results that would reduce the benefits of your GP efforts.

Who benefits from the Matrix Diagram?


The Matrix Diagram benefits the GP Team leader directly. However,
results from its use can minimize undesirable side effects of your GP
program, benefiting the entire organization.

Ponder Point User Notes


The Matrix is one of the most versatile tools to improve the quality
of your decision-making. Sometimes the simplest tools return very
high value.

52.2
Nominal Group Technique
What is the Nominal Group Technique
(NGT)?
The Nominal Group Technique (also called Pen Name Technique) is a
fast way of ranking ideas without the social influence of the group
challenging individuals within your GP Team. It allows the team to
come to a consensus position quickly.
To benefit from a Nominal Group Technique, follow these steps.
a) Define the issues or problems needing consensus. Be as
precise as possible.
b) Assemble the relevant group of people. This may be your GP
Team or others joining outside.
c) Agree upon a final list of statements representing the range of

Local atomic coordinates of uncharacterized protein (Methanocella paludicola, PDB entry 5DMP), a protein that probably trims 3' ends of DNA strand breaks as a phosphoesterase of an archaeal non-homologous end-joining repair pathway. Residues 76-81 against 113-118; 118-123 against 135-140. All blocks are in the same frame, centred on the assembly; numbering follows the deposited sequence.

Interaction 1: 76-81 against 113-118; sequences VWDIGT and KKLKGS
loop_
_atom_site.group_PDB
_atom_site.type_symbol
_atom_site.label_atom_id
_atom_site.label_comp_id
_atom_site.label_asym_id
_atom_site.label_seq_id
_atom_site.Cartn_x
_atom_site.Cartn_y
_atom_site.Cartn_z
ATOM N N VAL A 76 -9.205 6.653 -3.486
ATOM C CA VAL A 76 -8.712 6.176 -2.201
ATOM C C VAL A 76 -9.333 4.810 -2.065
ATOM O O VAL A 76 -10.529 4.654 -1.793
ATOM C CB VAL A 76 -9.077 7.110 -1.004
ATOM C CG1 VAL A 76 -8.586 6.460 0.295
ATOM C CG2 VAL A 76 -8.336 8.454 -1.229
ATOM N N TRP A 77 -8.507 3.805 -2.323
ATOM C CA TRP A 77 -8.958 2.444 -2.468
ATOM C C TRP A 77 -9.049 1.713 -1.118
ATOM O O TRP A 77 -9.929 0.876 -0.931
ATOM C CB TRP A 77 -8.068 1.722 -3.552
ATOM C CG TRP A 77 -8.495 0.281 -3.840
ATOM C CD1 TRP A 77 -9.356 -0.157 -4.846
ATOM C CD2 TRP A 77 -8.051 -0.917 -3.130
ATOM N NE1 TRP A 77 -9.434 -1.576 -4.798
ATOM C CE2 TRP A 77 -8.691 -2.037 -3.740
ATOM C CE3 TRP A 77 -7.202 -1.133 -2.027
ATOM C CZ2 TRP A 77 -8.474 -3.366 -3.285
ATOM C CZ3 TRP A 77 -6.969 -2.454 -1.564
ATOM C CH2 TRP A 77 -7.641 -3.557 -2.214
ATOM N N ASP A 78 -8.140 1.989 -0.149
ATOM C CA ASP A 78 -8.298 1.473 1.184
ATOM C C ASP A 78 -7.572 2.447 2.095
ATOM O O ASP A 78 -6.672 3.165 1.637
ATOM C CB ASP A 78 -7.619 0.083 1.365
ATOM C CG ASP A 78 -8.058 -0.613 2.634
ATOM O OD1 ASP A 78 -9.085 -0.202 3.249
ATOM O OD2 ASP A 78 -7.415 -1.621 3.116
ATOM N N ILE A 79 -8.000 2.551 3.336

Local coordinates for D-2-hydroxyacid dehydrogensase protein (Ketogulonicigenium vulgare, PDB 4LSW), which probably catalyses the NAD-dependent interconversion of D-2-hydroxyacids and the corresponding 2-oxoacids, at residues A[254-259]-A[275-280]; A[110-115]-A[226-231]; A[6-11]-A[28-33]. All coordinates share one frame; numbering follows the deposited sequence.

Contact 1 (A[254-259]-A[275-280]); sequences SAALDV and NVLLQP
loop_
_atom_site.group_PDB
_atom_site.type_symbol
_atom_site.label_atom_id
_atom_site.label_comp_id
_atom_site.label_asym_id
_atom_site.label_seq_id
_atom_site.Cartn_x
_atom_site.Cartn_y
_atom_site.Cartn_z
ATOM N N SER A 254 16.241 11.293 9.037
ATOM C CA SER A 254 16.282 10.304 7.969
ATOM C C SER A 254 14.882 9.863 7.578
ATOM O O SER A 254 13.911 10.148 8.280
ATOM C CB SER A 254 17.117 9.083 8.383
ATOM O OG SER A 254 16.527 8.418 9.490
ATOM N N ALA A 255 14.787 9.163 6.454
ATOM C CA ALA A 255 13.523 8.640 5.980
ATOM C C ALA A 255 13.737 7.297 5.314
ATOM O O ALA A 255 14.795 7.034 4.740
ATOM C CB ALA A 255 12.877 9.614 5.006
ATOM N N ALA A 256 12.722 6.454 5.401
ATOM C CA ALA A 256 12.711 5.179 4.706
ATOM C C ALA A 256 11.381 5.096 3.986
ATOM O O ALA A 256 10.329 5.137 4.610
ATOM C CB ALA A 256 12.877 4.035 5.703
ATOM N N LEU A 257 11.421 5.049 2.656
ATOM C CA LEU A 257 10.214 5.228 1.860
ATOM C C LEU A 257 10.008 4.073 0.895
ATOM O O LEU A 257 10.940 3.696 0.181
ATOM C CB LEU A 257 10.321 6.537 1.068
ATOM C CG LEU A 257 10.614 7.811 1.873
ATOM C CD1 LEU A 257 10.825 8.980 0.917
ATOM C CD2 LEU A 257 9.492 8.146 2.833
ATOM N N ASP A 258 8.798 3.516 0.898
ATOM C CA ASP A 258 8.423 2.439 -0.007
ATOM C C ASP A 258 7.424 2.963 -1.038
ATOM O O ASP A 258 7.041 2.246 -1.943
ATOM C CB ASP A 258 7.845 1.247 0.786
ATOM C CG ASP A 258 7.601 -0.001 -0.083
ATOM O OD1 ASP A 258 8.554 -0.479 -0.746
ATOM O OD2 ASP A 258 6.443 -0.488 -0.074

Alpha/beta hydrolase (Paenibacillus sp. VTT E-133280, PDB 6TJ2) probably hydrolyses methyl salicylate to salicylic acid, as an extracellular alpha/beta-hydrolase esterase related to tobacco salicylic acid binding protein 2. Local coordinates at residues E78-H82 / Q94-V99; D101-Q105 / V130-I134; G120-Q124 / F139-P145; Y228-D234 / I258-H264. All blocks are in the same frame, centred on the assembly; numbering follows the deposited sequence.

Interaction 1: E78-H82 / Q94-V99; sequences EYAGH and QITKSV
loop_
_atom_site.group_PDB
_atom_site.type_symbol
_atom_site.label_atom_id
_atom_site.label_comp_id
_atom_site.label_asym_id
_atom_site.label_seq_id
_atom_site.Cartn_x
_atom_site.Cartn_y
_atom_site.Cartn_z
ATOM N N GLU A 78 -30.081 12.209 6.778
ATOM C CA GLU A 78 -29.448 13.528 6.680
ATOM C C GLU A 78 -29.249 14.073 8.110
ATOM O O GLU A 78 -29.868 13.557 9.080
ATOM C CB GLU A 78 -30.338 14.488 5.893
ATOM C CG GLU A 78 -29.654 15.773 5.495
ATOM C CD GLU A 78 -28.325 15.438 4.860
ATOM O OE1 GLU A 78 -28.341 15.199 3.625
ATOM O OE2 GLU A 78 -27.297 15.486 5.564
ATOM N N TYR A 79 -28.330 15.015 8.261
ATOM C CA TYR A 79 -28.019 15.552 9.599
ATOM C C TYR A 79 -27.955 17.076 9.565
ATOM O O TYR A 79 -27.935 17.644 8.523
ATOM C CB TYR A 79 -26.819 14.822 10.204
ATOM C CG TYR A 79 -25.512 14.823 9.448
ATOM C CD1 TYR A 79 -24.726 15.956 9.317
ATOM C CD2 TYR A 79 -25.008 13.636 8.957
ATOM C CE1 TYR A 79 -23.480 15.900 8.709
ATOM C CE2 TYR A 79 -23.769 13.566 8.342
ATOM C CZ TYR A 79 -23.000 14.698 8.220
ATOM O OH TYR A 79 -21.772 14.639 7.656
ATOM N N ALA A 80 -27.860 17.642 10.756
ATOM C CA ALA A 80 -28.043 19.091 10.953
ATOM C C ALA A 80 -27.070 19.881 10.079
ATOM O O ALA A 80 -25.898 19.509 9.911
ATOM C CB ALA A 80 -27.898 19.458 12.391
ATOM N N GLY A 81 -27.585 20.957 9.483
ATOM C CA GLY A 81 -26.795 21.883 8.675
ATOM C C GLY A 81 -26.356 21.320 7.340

ideas with the teams agreement to each change. A white
board is useful in this exercise.
d) Using anonymity, have every member assign a weighting of
the ideas related to the problem your GP Team is trying to
solve.
e) Record the ranked ideas and share them with the group
ensuring that no position can be related to the author.
TIP This is a group technique that benefits enormously from
intranet working technology, i.e. using a room with networked
computers for every member so that they can post their ideas
anonymously. At the same time they can see the ideas that are
being generated by the group. This technology improves the
transparency of the process.

Why is the NGT useful?


The Nominal Group Technique is especially useful when social
factors or pressures block free expression of ideas (e.g. hierarchical
differences).

53.1
How will the NGT help you?
The Nominal Group Technique will reduce the negative social
influence within the group allowing for more ideas to be expressed,
and fostering creativity. It is also useful to assess cultural issues
related to the design of Adult Learning programs (6.1).

Where do you apply the NGT?


The Nominal Group Technique is applied in situations where different